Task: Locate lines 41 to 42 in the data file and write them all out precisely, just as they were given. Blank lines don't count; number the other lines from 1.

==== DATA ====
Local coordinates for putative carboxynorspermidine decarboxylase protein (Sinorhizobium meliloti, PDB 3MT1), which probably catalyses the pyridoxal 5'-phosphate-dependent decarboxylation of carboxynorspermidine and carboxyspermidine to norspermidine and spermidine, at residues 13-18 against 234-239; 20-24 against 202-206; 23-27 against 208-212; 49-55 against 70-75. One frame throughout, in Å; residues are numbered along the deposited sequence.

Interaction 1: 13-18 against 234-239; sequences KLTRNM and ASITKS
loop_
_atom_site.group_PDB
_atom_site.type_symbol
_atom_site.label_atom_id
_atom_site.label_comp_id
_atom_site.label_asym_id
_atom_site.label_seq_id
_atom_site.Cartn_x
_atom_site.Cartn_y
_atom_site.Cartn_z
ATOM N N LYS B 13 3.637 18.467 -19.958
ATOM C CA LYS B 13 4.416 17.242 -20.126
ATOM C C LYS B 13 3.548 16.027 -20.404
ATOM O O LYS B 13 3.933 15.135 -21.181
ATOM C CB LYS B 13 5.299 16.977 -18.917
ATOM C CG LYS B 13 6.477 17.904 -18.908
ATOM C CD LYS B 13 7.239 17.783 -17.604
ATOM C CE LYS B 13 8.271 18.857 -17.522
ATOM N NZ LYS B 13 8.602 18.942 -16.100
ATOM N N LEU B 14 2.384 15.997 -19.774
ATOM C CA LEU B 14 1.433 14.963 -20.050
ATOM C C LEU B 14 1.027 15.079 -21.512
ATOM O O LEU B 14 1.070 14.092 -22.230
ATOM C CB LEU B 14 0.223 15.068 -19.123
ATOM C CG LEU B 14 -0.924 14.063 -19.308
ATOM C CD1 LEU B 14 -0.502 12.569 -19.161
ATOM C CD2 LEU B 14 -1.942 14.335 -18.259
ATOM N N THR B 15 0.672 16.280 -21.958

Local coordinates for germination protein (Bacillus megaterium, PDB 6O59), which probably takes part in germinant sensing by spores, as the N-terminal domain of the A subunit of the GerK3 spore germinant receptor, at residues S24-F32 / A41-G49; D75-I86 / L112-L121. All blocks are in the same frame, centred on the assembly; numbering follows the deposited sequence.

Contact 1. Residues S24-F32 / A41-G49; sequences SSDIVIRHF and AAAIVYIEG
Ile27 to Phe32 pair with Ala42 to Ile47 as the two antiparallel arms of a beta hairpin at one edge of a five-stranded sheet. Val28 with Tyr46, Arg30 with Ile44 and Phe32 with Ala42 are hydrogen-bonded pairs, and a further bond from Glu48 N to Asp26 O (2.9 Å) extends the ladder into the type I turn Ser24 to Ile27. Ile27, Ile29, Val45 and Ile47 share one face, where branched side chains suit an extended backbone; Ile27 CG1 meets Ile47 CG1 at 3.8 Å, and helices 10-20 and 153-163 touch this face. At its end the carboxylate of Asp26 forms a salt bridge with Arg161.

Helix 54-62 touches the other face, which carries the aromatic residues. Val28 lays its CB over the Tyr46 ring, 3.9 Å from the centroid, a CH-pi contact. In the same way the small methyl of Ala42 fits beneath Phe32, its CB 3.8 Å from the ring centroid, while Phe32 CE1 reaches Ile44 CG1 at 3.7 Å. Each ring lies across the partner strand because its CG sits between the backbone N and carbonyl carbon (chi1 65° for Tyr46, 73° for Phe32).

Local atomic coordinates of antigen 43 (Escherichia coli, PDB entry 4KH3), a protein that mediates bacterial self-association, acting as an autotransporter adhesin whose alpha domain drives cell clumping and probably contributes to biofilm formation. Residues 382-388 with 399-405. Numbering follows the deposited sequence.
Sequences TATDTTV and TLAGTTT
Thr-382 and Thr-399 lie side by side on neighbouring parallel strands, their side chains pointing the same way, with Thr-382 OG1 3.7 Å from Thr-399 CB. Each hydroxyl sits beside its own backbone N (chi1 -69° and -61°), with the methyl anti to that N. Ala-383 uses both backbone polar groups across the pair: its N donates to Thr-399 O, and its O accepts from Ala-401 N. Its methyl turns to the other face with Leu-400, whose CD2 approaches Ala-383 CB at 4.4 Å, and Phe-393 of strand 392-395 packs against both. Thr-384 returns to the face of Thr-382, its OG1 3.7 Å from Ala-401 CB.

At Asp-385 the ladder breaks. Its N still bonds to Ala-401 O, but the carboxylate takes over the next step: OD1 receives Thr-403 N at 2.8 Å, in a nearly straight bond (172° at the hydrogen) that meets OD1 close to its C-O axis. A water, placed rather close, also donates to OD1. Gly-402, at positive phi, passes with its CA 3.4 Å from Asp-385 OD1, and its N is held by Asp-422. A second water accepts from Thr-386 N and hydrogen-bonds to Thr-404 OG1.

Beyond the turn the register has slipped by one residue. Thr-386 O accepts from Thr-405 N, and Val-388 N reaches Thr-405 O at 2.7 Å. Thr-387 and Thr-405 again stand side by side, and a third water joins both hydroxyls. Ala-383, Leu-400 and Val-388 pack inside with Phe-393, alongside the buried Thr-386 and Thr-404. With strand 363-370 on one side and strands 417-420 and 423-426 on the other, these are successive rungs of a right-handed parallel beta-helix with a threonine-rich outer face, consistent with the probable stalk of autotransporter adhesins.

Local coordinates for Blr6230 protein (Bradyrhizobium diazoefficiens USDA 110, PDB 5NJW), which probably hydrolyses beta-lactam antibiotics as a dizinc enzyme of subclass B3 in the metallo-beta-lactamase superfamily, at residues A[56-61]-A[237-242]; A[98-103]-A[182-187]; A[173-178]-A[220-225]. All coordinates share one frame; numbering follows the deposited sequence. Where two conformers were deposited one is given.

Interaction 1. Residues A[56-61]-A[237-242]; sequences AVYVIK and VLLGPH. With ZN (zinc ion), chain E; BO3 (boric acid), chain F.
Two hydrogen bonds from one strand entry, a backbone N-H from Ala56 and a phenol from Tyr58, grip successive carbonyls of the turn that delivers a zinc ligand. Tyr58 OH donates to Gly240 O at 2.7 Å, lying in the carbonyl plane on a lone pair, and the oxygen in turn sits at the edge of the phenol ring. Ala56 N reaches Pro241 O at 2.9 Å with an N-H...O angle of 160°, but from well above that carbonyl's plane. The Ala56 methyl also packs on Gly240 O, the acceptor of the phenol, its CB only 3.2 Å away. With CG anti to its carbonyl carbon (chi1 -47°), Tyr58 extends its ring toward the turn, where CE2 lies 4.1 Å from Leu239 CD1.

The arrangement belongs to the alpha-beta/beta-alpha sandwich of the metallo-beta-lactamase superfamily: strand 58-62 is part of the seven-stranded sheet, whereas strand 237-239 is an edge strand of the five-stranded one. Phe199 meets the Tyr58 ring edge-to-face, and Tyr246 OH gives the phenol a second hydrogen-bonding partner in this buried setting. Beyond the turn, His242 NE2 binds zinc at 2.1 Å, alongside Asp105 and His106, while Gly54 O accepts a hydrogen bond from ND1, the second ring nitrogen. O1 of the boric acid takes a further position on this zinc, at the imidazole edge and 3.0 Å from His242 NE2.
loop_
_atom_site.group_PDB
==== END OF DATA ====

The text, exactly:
Interaction 1. Residues A[56-61]-A[237-242]; sequences AVYVIK and VLLGPH. With ZN (zinc ion), chain E; BO3 (boric acid), chain F.
Two hydrogen bonds from one strand entry, a backbone N-H from Ala56 and a phenol from Tyr58, grip successive carbonyls of the turn that delivers a zinc ligand. Tyr58 OH donates to Gly240 O at 2.7 Å, lying in the carbonyl plane on a lone pair, and the oxygen in turn sits at the edge of the phenol ring. Ala56 N reaches Pro241 O at 2.9 Å with an N-H...O angle of 160°, but from well above that carbonyl's plane. The Ala56 methyl also packs on Gly240 O, the acceptor of the phenol, its CB only 3.2 Å away. With CG anti to its carbonyl carbon (chi1 -47°), Tyr58 extends its ring toward the turn, where CE2 lies 4.1 Å from Leu239 CD1.